My Experience Trying Home Remedies as Treatments for Blepharitis
One of the conditions I was initially diagnosed with that contributed to my chronic dry eye was blepharitis caused by demodex. If you’ve never heard of demodex, they are tiny mites that live on the skin and in hair follicles, feeding on dead skin cells. Unfortunately, for some of us, they can become overpopulated, causing damage to the oil glands in the eyelid margins, meibomian glands, and eyelashes.1
Treatments I tried
Tea tree oil
During my first appointment in which I was diagnosed with demodex, my doctor advised the use of several treatments. The first one involved an in-office tea tree oil treatment to initially get the mite population reduced. This involved her carefully applying a very strong concentration of tea tree oil directly to my lash line, followed by rinsing to prevent skin and eye irritation.
I found out very quickly that she wasn’t kidding about my left eyelid not closing properly – ouch!
After the in-office treatment, I was to follow this up at home using commercially-made tea tree oil wipes twice a day, morning and night. I’ve used them for quite a few years now and they seem to be the most effective treatment among home remedies I have tried to date.
My doctor also recommended Manuka honey, applied with a single-use swab along the lash line right after the tea tree oil wipe and right before bed. She told me that the current thinking at the time was that the microorganisms in the honey may also help kill demodex and other bacteria.
It was a little difficult to work with, and it did leave some mess on my pillowcase, but not as bad as I thought it would be. I’m not sure if it helped reduce the demodex population, but it was soothing on my skin after all the scrubbing.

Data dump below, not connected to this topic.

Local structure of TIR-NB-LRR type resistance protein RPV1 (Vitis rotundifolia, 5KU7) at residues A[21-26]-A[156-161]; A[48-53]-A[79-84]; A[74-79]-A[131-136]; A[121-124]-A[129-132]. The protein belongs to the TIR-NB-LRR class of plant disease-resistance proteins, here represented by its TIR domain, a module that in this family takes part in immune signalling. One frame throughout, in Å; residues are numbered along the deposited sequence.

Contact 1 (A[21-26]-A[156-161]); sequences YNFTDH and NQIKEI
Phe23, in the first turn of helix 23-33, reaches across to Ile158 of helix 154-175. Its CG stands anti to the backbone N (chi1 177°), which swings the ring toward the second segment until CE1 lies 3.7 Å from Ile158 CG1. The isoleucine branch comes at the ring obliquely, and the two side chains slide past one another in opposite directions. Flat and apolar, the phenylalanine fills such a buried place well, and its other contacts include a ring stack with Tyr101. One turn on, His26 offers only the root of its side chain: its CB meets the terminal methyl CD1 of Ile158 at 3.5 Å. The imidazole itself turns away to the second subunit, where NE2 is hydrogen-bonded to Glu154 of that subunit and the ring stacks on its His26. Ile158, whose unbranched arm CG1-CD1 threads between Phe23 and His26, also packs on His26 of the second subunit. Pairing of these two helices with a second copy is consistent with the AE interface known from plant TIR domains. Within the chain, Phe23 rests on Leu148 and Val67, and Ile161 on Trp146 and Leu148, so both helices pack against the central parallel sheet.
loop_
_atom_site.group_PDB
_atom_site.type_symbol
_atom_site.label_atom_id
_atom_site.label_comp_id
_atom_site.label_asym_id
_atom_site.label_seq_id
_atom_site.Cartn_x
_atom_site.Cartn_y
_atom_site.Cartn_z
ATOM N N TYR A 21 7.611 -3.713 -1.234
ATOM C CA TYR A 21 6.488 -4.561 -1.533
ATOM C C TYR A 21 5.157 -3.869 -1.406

Hypochlorous acid spray
A few months later, my blepharitis was greatly reduced, but my eye doctor still saw too much demodex. Her next recommendation was to try a hypochlorous acid solution. At the time, the product being offered was prescription only, and many insurance companies didn’t cover it. I couldn’t justify the cost, but did find an over-the-counter alternative also containing hypochlorous acid.
My eye doctor told me some patients were able to spray it directly on their eyelids, but I had a hard time trying to get the spray concentrated along the lash line. The manufacturer's instructions note to spray it on a cotton ball or pad before applying it to the eyelids, but that seemed to waste a lot of product trying to get the cotton saturated enough. Overall, it seemed to work better than water alone, but I didn’t find much benefit over the tea tree oil wipes.
Foaming tea tree oil cleanser
There was a brief period when there was a supply issue with the manufacturer of the tea tree oil wipes, so my doctor recommended a tea tree oil foaming cleanser as a substitute for an eyelid cleanser. It’s supposed to be used to clean along the lash line and then be rinsed off.
I found that it wasn’t as effective for me used as a straight cleanser, but it was too irritating to leave on without rinsing. I settled on applying it to one finger and then diluting it with some water on my other finger, then swiping along my lash line without rinsing. This worked better, but still didn’t compare to the wipes.
Trying to keep symptoms of blepharitis under control
Being immunocompromised, demodex blepharitis isn’t something I’ve been able to clear up and move on from. I have at least been able to keep it more under control and am always interested in trying new options for the treatment of blepharitis. Time after time though, I always seem to go back to the wipes, mostly for their convenience, but also for their effectiveness.
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